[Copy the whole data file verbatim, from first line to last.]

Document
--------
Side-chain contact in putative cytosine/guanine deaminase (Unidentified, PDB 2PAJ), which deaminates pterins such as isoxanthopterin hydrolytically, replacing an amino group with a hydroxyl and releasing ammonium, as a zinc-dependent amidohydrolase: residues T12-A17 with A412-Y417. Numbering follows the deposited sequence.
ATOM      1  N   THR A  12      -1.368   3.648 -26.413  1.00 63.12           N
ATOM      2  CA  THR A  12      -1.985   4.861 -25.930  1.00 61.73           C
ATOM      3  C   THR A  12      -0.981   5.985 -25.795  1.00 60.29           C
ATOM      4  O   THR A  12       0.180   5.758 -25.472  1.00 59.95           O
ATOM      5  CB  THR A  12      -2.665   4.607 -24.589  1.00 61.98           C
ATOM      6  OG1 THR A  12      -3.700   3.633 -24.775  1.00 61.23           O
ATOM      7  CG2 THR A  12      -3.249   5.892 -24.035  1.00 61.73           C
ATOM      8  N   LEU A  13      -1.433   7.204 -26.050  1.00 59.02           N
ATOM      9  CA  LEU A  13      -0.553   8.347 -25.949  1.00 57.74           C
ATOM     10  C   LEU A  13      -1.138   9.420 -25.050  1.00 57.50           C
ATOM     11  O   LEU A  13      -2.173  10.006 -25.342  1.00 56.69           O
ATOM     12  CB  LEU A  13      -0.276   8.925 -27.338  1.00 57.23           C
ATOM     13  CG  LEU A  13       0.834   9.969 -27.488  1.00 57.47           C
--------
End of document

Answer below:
Side-chain contact in putative cytosine/guanine deaminase (Unidentified, PDB 2PAJ), which deaminates pterins such as isoxanthopterin hydrolytically, replacing an amino group with a hydroxyl and releasing ammonium, as a zinc-dependent amidohydrolase: residues T12-A17 with A412-Y417. Numbering follows the deposited sequence.
ATOM      1  N   THR A  12      -1.368   3.648 -26.413  1.00 63.12           N
ATOM      2  CA  THR A  12      -1.985   4.861 -25.930  1.00 61.73           C
ATOM      3  C   THR A  12      -0.981   5.985 -25.795  1.00 60.29           C
ATOM      4  O   THR A  12       0.180   5.758 -25.472  1.00 59.95           O
ATOM      5  CB  THR A  12      -2.665   4.607 -24.589  1.00 61.98           C
ATOM      6  OG1 THR A  12      -3.700   3.633 -24.775  1.00 61.23           O
ATOM      7  CG2 THR A  12      -3.249   5.892 -24.035  1.00 61.73           C
ATOM      8  N   LEU A  13      -1.433   7.204 -26.050  1.00 59.02           N
ATOM      9  CA  LEU A  13      -0.553   8.347 -25.949  1.00 57.74           C
ATOM     10  C   LEU A  13      -1.138   9.420 -25.050  1.00 57.50           C
ATOM     11  O   LEU A  13      -2.173  10.006 -25.342  1.00 56.69           O
ATOM     12  CB  LEU A  13      -0.276   8.925 -27.338  1.00 57.23           C
ATOM     13  CG  LEU A  13       0.834   9.969 -27.488  1.00 57.47           C